“Thy drugs are quick. Thus with a kiss I die. “, are Romeo’s romantic last words after he poisoned himself. Romeo thought his beloved Juliet was dead and he could not imagine living on without her. Shortly after Juliet enters the stage and is equally dismayed. She tries to lick some poison of Romeo’s lips but it wasn’t enough to kill her. So she stabs herself with his dagger. What a deadly passion! William Shakespeare knew that love can be brutal. He was part of a long and proud tradition that understands that passion leads to the cross, that dedication can get you killed.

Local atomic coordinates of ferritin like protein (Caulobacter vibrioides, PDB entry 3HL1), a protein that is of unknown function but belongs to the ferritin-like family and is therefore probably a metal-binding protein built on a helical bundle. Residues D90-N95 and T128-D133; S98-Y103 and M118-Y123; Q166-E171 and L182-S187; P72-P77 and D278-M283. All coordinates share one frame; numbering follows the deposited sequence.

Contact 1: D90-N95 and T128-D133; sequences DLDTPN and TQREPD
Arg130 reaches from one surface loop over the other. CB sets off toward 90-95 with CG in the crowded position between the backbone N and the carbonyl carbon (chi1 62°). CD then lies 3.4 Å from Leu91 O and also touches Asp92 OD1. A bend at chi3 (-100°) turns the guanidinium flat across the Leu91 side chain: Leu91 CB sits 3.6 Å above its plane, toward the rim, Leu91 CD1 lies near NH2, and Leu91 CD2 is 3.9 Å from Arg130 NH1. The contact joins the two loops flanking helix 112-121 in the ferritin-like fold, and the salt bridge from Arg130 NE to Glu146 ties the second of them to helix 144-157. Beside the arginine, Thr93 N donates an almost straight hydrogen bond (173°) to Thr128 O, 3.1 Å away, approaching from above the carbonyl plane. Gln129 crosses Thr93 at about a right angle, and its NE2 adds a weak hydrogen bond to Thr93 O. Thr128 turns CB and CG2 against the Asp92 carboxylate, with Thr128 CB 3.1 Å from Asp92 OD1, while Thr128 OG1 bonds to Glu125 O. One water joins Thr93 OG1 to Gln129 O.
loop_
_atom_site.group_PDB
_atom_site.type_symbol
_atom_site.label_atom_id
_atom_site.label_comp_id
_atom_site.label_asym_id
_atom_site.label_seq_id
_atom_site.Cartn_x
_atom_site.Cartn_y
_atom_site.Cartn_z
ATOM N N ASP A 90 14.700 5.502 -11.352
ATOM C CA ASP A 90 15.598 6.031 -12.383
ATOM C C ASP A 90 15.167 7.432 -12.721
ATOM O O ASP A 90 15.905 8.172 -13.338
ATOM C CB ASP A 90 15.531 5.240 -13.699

This week is Valentine’s day and usually this day is celebrated with flowers and chocolates. I am a really big fan of chocolate covered strawberries – very festive, very sweet, very loving. But amidst all that sweetness, the bitterness of the day usually gets overlooked. Valentine’s Day is named after St. Valentine. Not much is known about his life and ministry but he is known for his passion. Valentine was a Christian martyr of the 3rd century. The Roman Empire cracked down on the early Christian church and killed great numbers of them. Valentine passionately refused to give up his faith and was consequently beheaded. Romeo died for Juliet, Juliet died for Romeo, Valentine died for Jesus, Jesus died for all of us. So much death, so much love, so much passion. The symbols for February 14th are neither dagger, nor poison, nor cross nor an ax to chop off heads. But amidst all the romantic sugary sweetness, St. Valentine’s raises inconvenient questions like: What are you passionate about? What are you willing to die for?